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The Roar


The AFL injury blight that's set to crush Hoops' Olympic dream

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24th May, 2024
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Michael Hooper’s Olympic dreams appear in tatters after the former Wallabies captain was omitted from the rugby sevens world series finale in Madrid suffering from a painful groin injury.

After featuring in the Singapore and Hong Kong legs for Australia, Hooper was one of four team changes for the Madrid “grand final” from May 31.

Coach John Manenti welcomed back Tim Clements, Josh Turner, Dally Bird and Matt Gonzalez to the squad as James McGregor, Teddy Wilson and Henry Palmer also dropped out along with Hooper.

The champion flanker’s omission is the second big setback in as many years after Hooper also missed selection in Australia’s 2023 Rugby World Cup, also in France.

After retiring from the 15-man game following his World Cup snubbing, the 32-year-old now faces a race against the clock to convince Manenti he’s worthy of an Olympics spot.

Wide World of Sports reported Hooper is dealing with osteitis pubis in his groin and has been ordered to rest to give himself the best shot of being in the selection frame for the Olympics.

Osteitis Pubis can be a painful condition that will be felt deep in the groin and pelvis region during exercise and can become quite debilitating, resulting in an extended time away from sport and exercise.


It hampered the careers of several AFL players who were susceptible to the injury due to the leaping nature of their sport.

“The problem with that stuff is if you don’t get on top of it early, you end up suffering from it,” Manenti said.

“So we’re just trying to manage him now. Long travel, both ways, wouldn’t be good for him. So we’ll just try to look after him a little bit and then get him through to some camps and things coming up, where he can rip into those in a few weeks. It’s not a torn muscle. But the only way you can settle it is to stop running for a bit.”.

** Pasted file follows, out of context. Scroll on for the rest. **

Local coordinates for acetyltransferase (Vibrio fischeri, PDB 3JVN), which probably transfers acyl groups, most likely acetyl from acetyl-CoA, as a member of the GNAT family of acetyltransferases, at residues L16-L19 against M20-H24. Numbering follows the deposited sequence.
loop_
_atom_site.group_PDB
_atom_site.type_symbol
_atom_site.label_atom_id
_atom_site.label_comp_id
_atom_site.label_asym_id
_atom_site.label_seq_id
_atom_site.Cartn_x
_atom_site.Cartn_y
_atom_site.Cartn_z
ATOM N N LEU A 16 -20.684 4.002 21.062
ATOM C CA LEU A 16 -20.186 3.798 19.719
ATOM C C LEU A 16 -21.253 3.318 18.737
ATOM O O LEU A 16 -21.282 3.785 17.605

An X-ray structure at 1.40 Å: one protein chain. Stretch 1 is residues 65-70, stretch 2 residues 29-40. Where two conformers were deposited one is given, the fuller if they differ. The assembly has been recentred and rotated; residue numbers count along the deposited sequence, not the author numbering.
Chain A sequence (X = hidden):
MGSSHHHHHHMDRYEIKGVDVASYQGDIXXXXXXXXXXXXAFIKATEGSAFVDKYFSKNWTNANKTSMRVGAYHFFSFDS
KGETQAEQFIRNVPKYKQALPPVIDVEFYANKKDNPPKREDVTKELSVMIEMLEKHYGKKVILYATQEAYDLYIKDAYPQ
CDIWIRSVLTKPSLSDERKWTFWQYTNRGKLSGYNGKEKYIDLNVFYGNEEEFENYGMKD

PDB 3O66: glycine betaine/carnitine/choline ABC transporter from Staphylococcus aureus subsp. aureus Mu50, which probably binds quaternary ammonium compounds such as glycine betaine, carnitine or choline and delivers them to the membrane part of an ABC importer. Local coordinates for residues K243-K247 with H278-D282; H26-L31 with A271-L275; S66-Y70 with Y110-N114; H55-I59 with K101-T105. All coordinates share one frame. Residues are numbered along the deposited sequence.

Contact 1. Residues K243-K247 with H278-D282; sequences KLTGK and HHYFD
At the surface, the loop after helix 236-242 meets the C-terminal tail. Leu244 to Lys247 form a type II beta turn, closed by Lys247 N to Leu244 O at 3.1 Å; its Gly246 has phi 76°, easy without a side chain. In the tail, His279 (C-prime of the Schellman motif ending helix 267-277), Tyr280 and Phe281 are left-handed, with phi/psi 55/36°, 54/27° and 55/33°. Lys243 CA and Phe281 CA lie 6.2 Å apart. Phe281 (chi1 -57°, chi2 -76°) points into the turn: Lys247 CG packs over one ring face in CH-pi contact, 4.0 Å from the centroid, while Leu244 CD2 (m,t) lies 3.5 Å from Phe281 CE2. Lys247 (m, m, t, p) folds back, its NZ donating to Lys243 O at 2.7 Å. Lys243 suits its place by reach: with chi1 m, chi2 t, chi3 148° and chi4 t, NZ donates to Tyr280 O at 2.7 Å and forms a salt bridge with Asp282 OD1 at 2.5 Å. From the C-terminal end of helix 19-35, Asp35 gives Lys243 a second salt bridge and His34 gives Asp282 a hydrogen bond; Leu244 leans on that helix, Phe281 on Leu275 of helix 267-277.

Sevens star Maurice Longbottom remains in rehabilitation as he continues to make his way back from injury in the hope of making it to Paris.

Manenti’s side finished fourth in the world series rankings to qualify for the Madrid showpiece ahead of the August Games.

“We head into the world series final excited about the new format and our first trip to Madrid,” Manenti said.


“The team has prepared well and are keen to have a crack at the best teams on the circuit.

“Our pool is as tough as ever with league champions Argentina, France and Great Britain.”

Sevens legend Charlotte Caslick headlines a host of stars set to return to the Australian women’s team after missing the Singapore round with niggling injuries.

Caslick’s comeback is a major boost for Tim Walsh’s side following season-ending knee injuries to Madison Ashby and Lily Dick in Singapore. Young gun Bienne Terita has also been included after missing the last tournament through injury while Sharni Smale remains sidelined following surgery.

The Australians finished second in the league following the regular season with the grand final a showcase event and final major tournament leading into the Olympics.

Charlotte Caslick of Australia runs in for a try during the 2024 Perth SVNS. (Photo by Paul Kane/Getty Images)

“The journey continues and the enjoyment we derive from having a real purpose keeps us thriving,” Walsh said. “Madrid serves up another opportunity to perform, learn and prepare ourselves against the world’s best.


“The prospect of a shootout with the top-eight teams in the world provides prestige and an excitement never experienced before.” The women kick off against Ireland before clashes with Fiji and France in Pool Championship B.

Australian women’s team: Faith Nathan, Dominique Du Toit, Teagan Levi, Charlotte Caslick (capt), Kaitlin Shave, Tia Hinds, Bella Nasser, Maddison Levi, Bridget Clark, Bienne Terita, Ruby Nicholas, Sariah Paki, Sidney Taylor.

Australia men’s team: Henry Hutchison, Ben Dowling, Dietrich Roache, Tim Clements, Henry Paterson, Josh Turner, Dally Bird, Matt Gonzalez, Nick Malouf (capt), Nathan Lawson, James Turner, Hayden Sargeant, Michael Icely.